One of the first conclusions an impartial observer must make about the subject of UFOs is that rumors and circumstance play far too great a role in what ought to be a more exacting quest for knowledge. It is just such an observation which once led Dr. Carl Sagan to comment dryly that UFOs «are more a matter for religion and superstition than they are for science.»
While this dismissal is perhaps unscientific in its own right, the point is well taken. Attend any gathering of «UFO people» you want, and simply listen. Rumors abound. Perhaps worse, however, is that some of these rumors manage to circulate for years (even decades) without anyone making a reasonable effort to get to the bottom of them.
One of the most persistent of these is a story that President Eisenhower visited Edwards Air Force Base in early 1954, and either viewed the bodies of dead aliens and the wreckage of their craft, or met with live aliens on some sort of diplomatic mission to earth.
The story takes many forms, with the common thread being that Ike mysteriously disappeared one evening while on a vacation to Palm Springs, and that he was spirited to Edwards to view (or meet) aliens. It is said that he returned by dawn and shortly thereafter ordered absolute secrecy about anything having to do with UFOs.
No doubt one of the reasons that this particular rumor has continued to circulate for such a long time is that there are a number of verifiable facts associated with it—some of them rather curious.
For example, President Eisenhower did indeed make a trip to Palm Springs between February 17th and 24th, 1954, and on the evening of Saturday, February 20th, he did disappear! When members of the press learned that the president was not where he should be, rumors ran rampant that he had either died or was seriously ill.
The story even managed to get onto a press wire before being killed moments later. To quell the fuss, White House Press Secretary James Haggerty called an urgent late evening press conference to announce «solemnly» that the president had been enjoying fried chicken earlier that evening, had knocked a cap off a tooth, and had been taken to a local dentist for treatment.
When Ike turned up as scheduled the next morning for an early church service, the matter seemed ended. Although the Palm Springs trip was billed as a «vacation for the president», the trip appears to have come up rather suddenly.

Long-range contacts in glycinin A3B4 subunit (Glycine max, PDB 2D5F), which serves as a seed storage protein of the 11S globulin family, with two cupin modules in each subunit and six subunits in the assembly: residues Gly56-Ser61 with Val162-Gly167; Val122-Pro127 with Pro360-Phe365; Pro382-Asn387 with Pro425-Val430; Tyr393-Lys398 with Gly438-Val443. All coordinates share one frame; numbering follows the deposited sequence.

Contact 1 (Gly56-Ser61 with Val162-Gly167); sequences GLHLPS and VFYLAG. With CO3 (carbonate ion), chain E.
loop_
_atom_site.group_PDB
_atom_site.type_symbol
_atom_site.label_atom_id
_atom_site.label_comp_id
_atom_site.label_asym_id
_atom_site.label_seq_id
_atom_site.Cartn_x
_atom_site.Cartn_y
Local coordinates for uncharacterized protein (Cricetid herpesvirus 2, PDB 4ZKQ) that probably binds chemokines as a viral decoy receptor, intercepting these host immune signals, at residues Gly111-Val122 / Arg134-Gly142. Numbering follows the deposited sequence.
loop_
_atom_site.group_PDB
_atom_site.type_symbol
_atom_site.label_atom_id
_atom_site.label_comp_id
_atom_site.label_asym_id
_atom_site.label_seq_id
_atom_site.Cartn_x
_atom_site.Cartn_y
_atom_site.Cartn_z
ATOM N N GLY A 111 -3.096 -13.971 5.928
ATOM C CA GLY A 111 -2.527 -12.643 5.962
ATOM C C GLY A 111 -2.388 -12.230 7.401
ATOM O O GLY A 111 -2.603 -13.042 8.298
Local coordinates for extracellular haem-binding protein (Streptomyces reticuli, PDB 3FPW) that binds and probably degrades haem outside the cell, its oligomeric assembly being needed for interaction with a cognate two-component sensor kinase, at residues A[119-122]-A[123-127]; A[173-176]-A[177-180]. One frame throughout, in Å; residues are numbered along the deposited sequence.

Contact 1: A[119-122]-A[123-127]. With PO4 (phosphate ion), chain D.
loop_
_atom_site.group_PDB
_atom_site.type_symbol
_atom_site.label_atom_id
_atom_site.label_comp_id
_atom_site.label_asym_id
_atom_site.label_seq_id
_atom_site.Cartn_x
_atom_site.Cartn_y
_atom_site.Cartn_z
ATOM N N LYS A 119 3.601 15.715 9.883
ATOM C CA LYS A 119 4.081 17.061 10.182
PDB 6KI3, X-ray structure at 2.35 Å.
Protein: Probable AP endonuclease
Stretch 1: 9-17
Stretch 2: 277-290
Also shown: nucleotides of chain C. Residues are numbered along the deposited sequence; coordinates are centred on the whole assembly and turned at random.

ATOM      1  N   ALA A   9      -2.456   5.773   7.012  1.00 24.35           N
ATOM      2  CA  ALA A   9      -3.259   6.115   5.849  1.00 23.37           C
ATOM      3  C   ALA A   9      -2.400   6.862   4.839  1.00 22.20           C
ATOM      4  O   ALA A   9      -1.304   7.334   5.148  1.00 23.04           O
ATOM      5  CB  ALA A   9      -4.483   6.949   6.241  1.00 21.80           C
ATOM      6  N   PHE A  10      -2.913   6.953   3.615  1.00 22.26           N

In addition, it is a matter of record that Ike had returned from a quail shooting vacation in Georgia less than a week before leaving for Palm Springs.
While the incidence of a local dentist being called upon to treat a president of the United States is unusual enough that it should constitute a rather memorable event for those involved, the dentist’s widow, in a June, 1979 interview, was curiously unable to recall any specifics relating to her husband’s alleged involvement in the affair—not even the time of day it had occurred. Yet her memory appeared flawless when asked to relate details of her and her husband’s attendance (by presidential invitation) at a steak fry the following evening, where her husband was introduced as «the dentist who had treated the president».
This would appear to suggest a cover story, the details of which would have easily been repeated at the time, but quite naturally forgotten 25 years later. Research at the Eisenhower Library has uncovered two other facts inconsistent with the dentist story.
The first is that while the library maintains an extensive index of records relating to the president’s health, there is no record of any dental work having been performed at all during February, 1954. A file on «Dentists» contains nothing concerning any such incident either. Secondly, there is a large file containing copies of all sorts of acknowledgments which were sent by the White House to people who had something to do with the Palm Springs trip.
There are letters, for example, to people who sent flowers, people who met the airplane, people who had offered to play golf, etc. There is even a thank you letter to the minister who presided over the Sunday service Ike attended. Yet there is no record of any acknowledgment having been sent to «the dentist who treated the president.»
If the matter were as routine as Haggerty attempts to make it appear, then the absence of these records seems strangely inconsistent. The rumor of the president’s alleged visit to Edwards is not a new one. UFO contactee fringe writers began making unsupported claims about it less than two months after Ike’s trip.
So did a bizarre fellow from the Hollywood hills named Gerald Light, who, in an April 16, 1954 letter to the head of a Southern California metaphysical organization, actually claimed to have been at Edwards where he saw Ike, the saucers and the aliens. Light’s letter has been controversial for years and copies of it have turned up in all sorts of places, including the National Enquirer.
Investigation into Mr. Light’s background, however, turned up the fact that he was an elderly mystic who believed that psychic «out-of-body-experiences» were a logical extension of the reality of life and should be treated as such. In the final analysis, Light’s alleged visit to Edwards was just such an experience.
And so the story ends. Clearly something unusual occurred involving the president on the evening of February 20, 1954. Whether it was a trip to the dentist, a trip to see flying saucers, or something altogether different and unrelated, no one can say. It’s the stuff rumors are made of.